Are there doubts about the record of the current federal government?
Its boosters point to a succession of stellar achievements in support of their claim that the larger portion of “opposition” griping over the Goodluck Jonathan administration is poorly distilled “bad belle”. Like improperly prepared moonshine, the opposition is high on dangerous stuff according to this sense.
What do we make of the tremendous progress the administration has notched up in the power sector? Distribution companies have been sold. Generation companies privatised. We even have a “bulk trader”. Finally, we have an administration that has walked the talk in the sector: completing the transition from public provision to a private sector-led business model. And when push came to shove, we found it prepared to stomach the transition costs, especially the legacy ones from personnel pensions.
And power? Well, daily national electricity generation may remain below 3,000Mw. We may currently be doing less than a Johannesburg borough. And a large number of the independent power producing companies may not have the gas supply infrastructure necessary to bring them on stream. But do we not betray here a tunnel vision, when we fail to see progress? The government has set sometime in the next decade for its reforms to yield dividends. Patience, compatriots! Do not arise, yet!
To be reminded of previous such dates set by previous such governments (2000, 2010, 2015, 2020, etc.), again betrays the same faith deficit arising from the “opposition’s” inebriation.
Look at agriculture. To hear the minister in charge speak, it is immediately evident that the reforms to the sector, including the dismantling of the fertiliser mafia, has driven mind-boggling production increases in the sector. If the “opposition” prefers instead to insist that the problem with the sector was never a supply one. That the sector has always laboured under demand constraints (poor roads into and out of the farms, the absence of post-farm processing and storage that should ordinarily help remove the production volatility associated with the sector, etc.). How do you help such obstreperousness?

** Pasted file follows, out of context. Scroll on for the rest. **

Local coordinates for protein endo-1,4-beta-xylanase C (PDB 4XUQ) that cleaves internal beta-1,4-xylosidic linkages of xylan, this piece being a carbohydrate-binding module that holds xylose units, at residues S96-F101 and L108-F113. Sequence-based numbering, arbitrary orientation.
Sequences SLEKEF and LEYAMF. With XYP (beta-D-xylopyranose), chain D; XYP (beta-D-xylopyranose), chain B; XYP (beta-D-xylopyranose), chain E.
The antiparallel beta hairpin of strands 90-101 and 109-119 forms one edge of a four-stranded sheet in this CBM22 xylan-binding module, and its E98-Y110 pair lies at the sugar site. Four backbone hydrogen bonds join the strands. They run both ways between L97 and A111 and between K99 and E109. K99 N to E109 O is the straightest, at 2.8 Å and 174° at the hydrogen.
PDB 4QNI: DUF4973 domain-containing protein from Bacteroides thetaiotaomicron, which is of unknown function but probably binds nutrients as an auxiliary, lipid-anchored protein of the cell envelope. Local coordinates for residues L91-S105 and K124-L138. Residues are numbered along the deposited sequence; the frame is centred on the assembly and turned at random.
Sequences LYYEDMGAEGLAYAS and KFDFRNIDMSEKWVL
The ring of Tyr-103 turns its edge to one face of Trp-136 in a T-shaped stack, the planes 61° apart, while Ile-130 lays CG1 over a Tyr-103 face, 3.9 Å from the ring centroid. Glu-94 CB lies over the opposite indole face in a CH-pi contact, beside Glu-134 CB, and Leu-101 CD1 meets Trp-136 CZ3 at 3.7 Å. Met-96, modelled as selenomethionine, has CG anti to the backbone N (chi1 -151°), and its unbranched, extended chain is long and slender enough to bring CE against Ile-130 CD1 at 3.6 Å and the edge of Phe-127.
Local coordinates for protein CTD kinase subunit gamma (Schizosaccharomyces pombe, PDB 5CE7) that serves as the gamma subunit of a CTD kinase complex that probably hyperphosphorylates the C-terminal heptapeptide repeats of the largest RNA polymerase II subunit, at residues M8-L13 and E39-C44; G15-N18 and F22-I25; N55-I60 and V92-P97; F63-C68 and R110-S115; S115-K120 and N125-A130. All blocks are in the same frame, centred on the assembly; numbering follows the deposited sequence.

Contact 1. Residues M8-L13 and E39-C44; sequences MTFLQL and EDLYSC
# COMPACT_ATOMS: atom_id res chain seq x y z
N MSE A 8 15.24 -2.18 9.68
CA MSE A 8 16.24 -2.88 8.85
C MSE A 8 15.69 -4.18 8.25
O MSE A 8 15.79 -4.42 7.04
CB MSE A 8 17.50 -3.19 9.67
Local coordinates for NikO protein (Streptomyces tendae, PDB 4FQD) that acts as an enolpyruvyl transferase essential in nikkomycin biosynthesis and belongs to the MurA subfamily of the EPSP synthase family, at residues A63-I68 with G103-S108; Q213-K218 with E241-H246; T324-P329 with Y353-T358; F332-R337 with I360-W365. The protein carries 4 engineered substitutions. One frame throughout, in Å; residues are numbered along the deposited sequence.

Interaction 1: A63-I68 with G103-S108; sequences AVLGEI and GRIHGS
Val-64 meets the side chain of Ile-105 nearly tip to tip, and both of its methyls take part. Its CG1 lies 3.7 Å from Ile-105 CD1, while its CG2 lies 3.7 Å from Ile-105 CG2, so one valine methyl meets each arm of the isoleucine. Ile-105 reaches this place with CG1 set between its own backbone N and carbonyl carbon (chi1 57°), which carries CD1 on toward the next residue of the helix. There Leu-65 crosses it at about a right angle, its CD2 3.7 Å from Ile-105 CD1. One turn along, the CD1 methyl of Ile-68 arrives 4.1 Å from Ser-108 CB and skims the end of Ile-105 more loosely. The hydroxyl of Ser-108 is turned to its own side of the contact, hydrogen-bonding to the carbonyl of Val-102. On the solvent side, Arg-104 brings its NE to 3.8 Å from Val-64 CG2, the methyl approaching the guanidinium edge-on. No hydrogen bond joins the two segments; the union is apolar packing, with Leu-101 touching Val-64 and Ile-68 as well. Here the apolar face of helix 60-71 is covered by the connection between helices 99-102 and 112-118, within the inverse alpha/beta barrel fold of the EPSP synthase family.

Inflation numbers have held below 10% all year as agricultural produce prices fell. On the consumer price index (CPI) evidence alone, the argument (again an “opposition” one) that the low-intensity warfare in the sections of the North that used to be the country’s food belt has affected agricultural supplies, falls flat on its face.
We may, however, argue that the CPI numbers do not mean that domestic prices fell all through the first 9 months of this year. That a proper reading of the numbers only indicate that they have risen a lot more slowly this year than they did last year. And that two key explanations shed light on this. First is the fact that owing to several tariff adjustments last year prices rose a lot faster over the 12 months to end-December 2012. Consequently a year-on-year reading of prices this year was always going to result in lower numbers than last year’s. Second, even the government’s own number crunchers admit that output growth is slower this year than last year. Of course, a poorer people are never going to buy enough of anything to drive prices up.
All of this argument, sophisticated though it may seem, betoken the extent of the “opposition’s” addiction to “bathtub gin”. Nowhere, though, is this substance-dependence more evident than when the “opposition” strains nerve and sinew to prove that the government is not “winning” the local war against Boko Haram insurgents. How dare any sane Nigerian hold up evidence of localised attacks on public infrastructure (and the attendant, but no less inevitable, loss of civilian life) against the more weighty evidence of the destruction of the insurgents’ training camps, supply infrastructure, and bases? We have deployed munitions internally on a scale that was last seen when we prosecuted the Biafran war; and we won that war, too.
These evidence and counter-evidence only mean that any claim to the effect that our current republic is worse than the Second Republic would require for one to state all the assumptions implicit in this claim, and to run them one-by-one against the assumptions that inform the counter-claim that we may have in the Jonathan administration the best government ever to run this purblind country of ours. This will always be a highly subjective exercise and never likely to lead to much illumination. It will be prone, instead, to the falling outs and verbal cannonades that currently pass for domestic debate.
Could we, however, agree that after 14 years as a democracy, Nigeria is nowhere near realising the vision that inspired many of our nationals to lay life and property on the line in a herculean effort that saw the military retreat tail between hind quarters from the public space?